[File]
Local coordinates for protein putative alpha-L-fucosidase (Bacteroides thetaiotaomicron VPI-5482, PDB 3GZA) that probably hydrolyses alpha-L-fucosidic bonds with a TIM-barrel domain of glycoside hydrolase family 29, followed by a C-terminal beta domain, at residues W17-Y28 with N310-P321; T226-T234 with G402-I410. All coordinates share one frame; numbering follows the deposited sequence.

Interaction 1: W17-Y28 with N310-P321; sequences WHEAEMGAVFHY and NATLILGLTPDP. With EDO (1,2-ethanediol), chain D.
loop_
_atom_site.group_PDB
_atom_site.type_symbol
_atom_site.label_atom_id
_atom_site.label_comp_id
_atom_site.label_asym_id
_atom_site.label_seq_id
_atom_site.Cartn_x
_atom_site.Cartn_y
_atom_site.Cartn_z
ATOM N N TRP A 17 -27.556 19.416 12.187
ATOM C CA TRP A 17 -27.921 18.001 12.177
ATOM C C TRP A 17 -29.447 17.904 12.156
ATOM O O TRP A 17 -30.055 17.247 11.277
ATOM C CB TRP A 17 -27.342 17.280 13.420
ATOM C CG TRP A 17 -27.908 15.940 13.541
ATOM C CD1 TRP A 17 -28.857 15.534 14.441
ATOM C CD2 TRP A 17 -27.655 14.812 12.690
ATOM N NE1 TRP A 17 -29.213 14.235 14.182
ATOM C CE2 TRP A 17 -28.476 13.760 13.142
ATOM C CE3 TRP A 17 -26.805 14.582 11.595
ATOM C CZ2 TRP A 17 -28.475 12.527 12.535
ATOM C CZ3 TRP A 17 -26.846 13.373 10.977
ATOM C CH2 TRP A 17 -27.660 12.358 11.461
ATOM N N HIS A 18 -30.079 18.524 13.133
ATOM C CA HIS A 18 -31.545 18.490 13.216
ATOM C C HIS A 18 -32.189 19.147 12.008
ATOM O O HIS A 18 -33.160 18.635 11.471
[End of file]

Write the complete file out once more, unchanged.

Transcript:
Local coordinates for protein putative alpha-L-fucosidase (Bacteroides thetaiotaomicron VPI-5482, PDB 3GZA) that probably hydrolyses alpha-L-fucosidic bonds with a TIM-barrel domain of glycoside hydrolase family 29, followed by a C-terminal beta domain, at residues W17-Y28 with N310-P321; T226-T234 with G402-I410. All coordinates share one frame; numbering follows the deposited sequence.

Interaction 1: W17-Y28 with N310-P321; sequences WHEAEMGAVFHY and NATLILGLTPDP. With EDO (1,2-ethanediol), chain D.
loop_
_atom_site.group_PDB
_atom_site.type_symbol
_atom_site.label_atom_id
_atom_site.label_comp_id
_atom_site.label_asym_id
_atom_site.label_seq_id
_atom_site.Cartn_x
_atom_site.Cartn_y
_atom_site.Cartn_z
ATOM N N TRP A 17 -27.556 19.416 12.187
ATOM C CA TRP A 17 -27.921 18.001 12.177
ATOM C C TRP A 17 -29.447 17.904 12.156
ATOM O O TRP A 17 -30.055 17.247 11.277
ATOM C CB TRP A 17 -27.342 17.280 13.420
ATOM C CG TRP A 17 -27.908 15.940 13.541
ATOM C CD1 TRP A 17 -28.857 15.534 14.441
ATOM C CD2 TRP A 17 -27.655 14.812 12.690
ATOM N NE1 TRP A 17 -29.213 14.235 14.182
ATOM C CE2 TRP A 17 -28.476 13.760 13.142
ATOM C CE3 TRP A 17 -26.805 14.582 11.595
ATOM C CZ2 TRP A 17 -28.475 12.527 12.535
ATOM C CZ3 TRP A 17 -26.846 13.373 10.977
ATOM C CH2 TRP A 17 -27.660 12.358 11.461
ATOM N N HIS A 18 -30.079 18.524 13.133
ATOM C CA HIS A 18 -31.545 18.490 13.216
ATOM C C HIS A 18 -32.189 19.147 12.008
ATOM O O HIS A 18 -33.160 18.635 11.471